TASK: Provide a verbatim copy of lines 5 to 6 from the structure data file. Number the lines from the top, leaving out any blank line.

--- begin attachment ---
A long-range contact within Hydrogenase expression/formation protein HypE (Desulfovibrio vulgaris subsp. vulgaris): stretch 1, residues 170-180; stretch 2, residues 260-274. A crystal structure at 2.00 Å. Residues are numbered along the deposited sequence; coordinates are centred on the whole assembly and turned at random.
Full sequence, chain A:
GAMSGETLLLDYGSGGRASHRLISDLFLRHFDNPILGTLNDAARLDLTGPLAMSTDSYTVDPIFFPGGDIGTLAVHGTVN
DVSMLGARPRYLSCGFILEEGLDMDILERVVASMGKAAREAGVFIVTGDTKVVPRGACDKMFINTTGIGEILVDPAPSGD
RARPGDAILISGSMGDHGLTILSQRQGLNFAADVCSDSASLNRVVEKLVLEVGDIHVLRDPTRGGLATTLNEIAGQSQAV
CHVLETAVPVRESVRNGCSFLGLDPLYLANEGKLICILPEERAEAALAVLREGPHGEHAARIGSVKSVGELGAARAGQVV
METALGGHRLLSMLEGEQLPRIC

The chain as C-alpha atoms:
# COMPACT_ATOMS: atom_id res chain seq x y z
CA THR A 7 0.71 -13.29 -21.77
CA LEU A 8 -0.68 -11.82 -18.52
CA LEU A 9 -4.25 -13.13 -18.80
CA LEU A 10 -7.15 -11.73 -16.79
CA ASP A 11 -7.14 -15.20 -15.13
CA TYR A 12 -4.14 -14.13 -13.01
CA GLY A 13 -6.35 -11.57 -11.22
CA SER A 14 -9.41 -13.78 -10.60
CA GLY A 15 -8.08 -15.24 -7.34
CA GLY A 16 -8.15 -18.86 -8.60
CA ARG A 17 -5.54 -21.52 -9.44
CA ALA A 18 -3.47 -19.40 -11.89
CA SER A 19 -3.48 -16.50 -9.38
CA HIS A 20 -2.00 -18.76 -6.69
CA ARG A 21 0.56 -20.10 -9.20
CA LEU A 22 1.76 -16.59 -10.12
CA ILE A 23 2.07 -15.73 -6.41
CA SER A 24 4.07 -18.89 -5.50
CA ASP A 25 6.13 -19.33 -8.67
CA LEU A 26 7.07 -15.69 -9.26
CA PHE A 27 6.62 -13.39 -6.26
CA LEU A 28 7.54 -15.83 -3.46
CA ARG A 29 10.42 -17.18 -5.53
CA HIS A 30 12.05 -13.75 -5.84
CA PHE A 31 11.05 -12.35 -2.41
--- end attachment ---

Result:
RARPGDAILISGSMGDHGLTILSQRQGLNFAADVCSDSASLNRVVEKLVLEVGDIHVLRDPTRGGLATTLNEIAGQSQAV
CHVLETAVPVRESVRNGCSFLGLDPLYLANEGKLICILPEERAEAALAVLREGPHGEHAARIGSVKSVGELGAARAGQVV